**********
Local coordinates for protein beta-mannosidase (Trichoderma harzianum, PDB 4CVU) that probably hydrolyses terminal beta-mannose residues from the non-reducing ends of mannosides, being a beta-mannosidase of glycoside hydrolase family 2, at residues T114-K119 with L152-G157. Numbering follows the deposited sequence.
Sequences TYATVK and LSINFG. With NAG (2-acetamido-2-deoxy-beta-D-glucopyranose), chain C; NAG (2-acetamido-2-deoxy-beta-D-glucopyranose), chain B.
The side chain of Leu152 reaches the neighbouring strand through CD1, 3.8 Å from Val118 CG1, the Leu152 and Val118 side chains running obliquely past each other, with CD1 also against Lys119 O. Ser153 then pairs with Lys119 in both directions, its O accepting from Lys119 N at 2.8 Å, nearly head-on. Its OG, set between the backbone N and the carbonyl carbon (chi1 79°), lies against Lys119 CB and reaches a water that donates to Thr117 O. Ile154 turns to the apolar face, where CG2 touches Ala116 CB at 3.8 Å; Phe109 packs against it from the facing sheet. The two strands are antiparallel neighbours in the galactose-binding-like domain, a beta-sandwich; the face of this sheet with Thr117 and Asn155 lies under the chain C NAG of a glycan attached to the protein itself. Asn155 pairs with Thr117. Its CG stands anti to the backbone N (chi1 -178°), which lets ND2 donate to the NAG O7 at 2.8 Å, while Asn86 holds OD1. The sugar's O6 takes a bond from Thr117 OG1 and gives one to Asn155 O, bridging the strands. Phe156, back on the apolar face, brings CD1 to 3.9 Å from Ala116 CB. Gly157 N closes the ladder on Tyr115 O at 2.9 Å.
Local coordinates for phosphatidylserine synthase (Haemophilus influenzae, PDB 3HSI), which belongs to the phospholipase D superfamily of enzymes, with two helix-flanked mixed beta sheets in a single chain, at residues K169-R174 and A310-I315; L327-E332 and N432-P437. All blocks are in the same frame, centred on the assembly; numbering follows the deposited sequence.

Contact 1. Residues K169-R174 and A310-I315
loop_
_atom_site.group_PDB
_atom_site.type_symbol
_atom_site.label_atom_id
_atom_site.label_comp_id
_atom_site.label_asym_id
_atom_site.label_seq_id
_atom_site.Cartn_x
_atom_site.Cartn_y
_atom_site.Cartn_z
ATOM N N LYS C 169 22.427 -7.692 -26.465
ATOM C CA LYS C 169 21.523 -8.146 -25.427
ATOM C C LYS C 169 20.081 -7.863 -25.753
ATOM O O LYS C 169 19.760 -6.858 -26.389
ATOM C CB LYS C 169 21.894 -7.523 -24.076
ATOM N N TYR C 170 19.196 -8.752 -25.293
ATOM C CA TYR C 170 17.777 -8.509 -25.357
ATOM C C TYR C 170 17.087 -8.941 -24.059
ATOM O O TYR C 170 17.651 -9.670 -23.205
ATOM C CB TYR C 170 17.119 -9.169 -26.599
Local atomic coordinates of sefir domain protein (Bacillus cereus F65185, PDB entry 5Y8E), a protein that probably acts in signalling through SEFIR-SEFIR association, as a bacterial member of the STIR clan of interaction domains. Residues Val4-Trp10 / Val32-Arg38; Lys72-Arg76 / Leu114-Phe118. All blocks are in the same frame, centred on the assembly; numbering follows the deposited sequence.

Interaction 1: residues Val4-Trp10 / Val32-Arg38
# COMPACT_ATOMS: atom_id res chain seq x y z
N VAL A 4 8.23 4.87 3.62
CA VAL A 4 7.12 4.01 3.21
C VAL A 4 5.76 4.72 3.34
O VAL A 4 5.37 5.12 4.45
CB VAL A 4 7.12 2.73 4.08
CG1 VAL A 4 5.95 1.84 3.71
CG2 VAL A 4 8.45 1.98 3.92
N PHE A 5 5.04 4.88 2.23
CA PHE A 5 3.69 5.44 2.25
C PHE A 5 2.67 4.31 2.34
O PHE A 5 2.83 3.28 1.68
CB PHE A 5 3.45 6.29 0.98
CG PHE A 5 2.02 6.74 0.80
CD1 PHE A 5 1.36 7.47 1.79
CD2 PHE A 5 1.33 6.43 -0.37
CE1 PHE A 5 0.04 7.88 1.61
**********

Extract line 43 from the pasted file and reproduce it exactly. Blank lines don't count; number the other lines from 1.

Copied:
CD2 PHE A 5 1.33 6.43 -0.37